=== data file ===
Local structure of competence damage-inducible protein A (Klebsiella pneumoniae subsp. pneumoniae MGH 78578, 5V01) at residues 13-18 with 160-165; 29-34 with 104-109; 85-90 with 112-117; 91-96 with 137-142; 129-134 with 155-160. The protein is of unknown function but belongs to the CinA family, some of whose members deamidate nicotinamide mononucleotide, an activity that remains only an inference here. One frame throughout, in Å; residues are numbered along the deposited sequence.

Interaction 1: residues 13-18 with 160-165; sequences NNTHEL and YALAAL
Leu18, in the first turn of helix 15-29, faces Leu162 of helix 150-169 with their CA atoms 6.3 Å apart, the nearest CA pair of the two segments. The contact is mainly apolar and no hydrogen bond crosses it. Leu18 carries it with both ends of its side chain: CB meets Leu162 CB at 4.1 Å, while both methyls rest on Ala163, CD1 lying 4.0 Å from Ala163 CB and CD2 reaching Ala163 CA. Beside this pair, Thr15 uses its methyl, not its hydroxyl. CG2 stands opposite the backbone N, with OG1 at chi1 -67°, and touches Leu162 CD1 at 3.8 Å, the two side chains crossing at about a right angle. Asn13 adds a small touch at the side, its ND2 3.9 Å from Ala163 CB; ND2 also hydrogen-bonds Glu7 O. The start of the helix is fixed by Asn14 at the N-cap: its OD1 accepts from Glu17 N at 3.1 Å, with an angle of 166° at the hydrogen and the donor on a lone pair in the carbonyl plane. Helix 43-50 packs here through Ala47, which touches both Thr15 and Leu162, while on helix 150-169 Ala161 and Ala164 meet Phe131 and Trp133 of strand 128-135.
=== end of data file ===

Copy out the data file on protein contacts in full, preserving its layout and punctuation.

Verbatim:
Local structure of competence damage-inducible protein A (Klebsiella pneumoniae subsp. pneumoniae MGH 78578, 5V01) at residues 13-18 with 160-165; 29-34 with 104-109; 85-90 with 112-117; 91-96 with 137-142; 129-134 with 155-160. The protein is of unknown function but belongs to the CinA family, some of whose members deamidate nicotinamide mononucleotide, an activity that remains only an inference here. One frame throughout, in Å; residues are numbered along the deposited sequence.

Interaction 1: residues 13-18 with 160-165; sequences NNTHEL and YALAAL
Leu18, in the first turn of helix 15-29, faces Leu162 of helix 150-169 with their CA atoms 6.3 Å apart, the nearest CA pair of the two segments. The contact is mainly apolar and no hydrogen bond crosses it. Leu18 carries it with both ends of its side chain: CB meets Leu162 CB at 4.1 Å, while both methyls rest on Ala163, CD1 lying 4.0 Å from Ala163 CB and CD2 reaching Ala163 CA. Beside this pair, Thr15 uses its methyl, not its hydroxyl. CG2 stands opposite the backbone N, with OG1 at chi1 -67°, and touches Leu162 CD1 at 3.8 Å, the two side chains crossing at about a right angle. Asn13 adds a small touch at the side, its ND2 3.9 Å from Ala163 CB; ND2 also hydrogen-bonds Glu7 O. The start of the helix is fixed by Asn14 at the N-cap: its OD1 accepts from Glu17 N at 3.1 Å, with an angle of 166° at the hydrogen and the donor on a lone pair in the carbonyl plane. Helix 43-50 packs here through Ala47, which touches both Thr15 and Leu162, while on helix 150-169 Ala161 and Ala164 meet Phe131 and Trp133 of strand 128-135.